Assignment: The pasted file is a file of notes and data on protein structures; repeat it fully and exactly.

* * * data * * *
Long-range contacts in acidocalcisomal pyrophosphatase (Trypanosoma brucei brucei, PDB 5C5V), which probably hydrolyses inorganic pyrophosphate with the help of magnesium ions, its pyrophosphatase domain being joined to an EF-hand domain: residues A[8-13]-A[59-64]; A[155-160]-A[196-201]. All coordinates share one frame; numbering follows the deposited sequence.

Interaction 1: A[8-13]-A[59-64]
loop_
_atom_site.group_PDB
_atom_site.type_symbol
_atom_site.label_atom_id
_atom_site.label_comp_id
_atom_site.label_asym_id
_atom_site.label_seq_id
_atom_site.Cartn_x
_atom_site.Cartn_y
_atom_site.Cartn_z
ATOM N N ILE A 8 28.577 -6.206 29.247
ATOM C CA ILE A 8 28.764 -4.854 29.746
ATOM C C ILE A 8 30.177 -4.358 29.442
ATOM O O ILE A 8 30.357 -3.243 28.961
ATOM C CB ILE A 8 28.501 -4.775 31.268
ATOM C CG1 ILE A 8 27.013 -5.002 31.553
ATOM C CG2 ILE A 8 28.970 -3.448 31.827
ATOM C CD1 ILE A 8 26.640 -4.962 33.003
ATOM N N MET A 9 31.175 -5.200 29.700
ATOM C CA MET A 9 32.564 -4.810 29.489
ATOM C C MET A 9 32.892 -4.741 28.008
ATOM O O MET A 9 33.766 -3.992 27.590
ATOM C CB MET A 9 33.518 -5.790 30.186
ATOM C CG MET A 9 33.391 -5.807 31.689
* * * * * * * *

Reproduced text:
Long-range contacts in acidocalcisomal pyrophosphatase (Trypanosoma brucei brucei, PDB 5C5V), which probably hydrolyses inorganic pyrophosphate with the help of magnesium ions, its pyrophosphatase domain being joined to an EF-hand domain: residues A[8-13]-A[59-64]; A[155-160]-A[196-201]. All coordinates share one frame; numbering follows the deposited sequence.

Interaction 1: A[8-13]-A[59-64]
loop_
_atom_site.group_PDB
_atom_site.type_symbol
_atom_site.label_atom_id
_atom_site.label_comp_id
_atom_site.label_asym_id
_atom_site.label_seq_id
_atom_site.Cartn_x
_atom_site.Cartn_y
_atom_site.Cartn_z
ATOM N N ILE A 8 28.577 -6.206 29.247
ATOM C CA ILE A 8 28.764 -4.854 29.746
ATOM C C ILE A 8 30.177 -4.358 29.442
ATOM O O ILE A 8 30.357 -3.243 28.961
ATOM C CB ILE A 8 28.501 -4.775 31.268
ATOM C CG1 ILE A 8 27.013 -5.002 31.553
ATOM C CG2 ILE A 8 28.970 -3.448 31.827
ATOM C CD1 ILE A 8 26.640 -4.962 33.003
ATOM N N MET A 9 31.175 -5.200 29.700
ATOM C CA MET A 9 32.564 -4.810 29.489
ATOM C C MET A 9 32.892 -4.741 28.008
ATOM O O MET A 9 33.766 -3.992 27.590
ATOM C CB MET A 9 33.518 -5.790 30.186
ATOM C CG MET A 9 33.391 -5.807 31.689